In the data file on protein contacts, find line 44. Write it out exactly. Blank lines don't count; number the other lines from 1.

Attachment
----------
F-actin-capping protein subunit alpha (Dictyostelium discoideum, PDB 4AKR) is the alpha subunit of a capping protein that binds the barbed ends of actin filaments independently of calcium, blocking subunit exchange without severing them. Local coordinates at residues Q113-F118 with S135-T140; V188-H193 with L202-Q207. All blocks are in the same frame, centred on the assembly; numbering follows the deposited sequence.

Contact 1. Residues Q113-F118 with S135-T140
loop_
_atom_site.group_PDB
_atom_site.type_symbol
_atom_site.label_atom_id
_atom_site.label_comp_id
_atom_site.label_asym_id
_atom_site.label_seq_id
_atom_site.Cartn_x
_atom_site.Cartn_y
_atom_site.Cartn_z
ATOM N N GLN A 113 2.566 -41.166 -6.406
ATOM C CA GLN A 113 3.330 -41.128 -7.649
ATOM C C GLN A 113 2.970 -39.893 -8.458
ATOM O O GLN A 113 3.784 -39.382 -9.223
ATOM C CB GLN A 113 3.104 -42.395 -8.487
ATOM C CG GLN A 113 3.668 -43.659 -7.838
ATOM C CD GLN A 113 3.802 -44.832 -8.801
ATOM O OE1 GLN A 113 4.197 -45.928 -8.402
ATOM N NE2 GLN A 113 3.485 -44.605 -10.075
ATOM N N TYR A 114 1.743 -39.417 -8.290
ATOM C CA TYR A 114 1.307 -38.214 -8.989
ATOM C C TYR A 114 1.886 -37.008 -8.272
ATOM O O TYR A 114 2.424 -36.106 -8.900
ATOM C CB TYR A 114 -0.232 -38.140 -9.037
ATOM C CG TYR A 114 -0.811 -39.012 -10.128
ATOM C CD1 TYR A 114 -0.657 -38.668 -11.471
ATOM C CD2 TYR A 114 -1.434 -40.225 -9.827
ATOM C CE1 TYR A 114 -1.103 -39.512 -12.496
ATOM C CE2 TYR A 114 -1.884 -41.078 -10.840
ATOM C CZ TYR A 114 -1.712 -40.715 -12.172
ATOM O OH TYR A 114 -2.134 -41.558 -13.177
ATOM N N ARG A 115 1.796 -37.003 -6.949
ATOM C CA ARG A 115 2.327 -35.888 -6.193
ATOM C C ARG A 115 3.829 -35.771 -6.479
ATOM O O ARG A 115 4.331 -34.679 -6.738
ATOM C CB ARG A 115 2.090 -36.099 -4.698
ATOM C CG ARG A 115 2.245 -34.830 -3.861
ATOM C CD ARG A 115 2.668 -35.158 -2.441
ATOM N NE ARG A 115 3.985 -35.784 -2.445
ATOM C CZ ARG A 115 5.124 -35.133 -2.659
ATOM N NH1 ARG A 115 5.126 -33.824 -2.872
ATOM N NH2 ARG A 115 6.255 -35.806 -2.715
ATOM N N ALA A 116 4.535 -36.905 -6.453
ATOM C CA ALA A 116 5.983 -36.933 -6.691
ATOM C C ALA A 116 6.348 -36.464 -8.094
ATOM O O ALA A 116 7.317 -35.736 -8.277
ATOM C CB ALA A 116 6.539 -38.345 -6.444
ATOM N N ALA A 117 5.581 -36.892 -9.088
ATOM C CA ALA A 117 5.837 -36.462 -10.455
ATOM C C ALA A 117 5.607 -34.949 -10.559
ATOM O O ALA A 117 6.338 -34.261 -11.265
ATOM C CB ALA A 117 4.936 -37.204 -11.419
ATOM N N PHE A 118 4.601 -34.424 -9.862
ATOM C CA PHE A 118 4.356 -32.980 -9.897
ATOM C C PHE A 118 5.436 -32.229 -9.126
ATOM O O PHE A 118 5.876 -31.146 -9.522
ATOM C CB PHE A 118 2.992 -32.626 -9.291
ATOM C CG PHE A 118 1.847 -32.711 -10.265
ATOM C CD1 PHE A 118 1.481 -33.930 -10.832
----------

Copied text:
ATOM N NH2 ARG A 115 6.255 -35.806 -2.715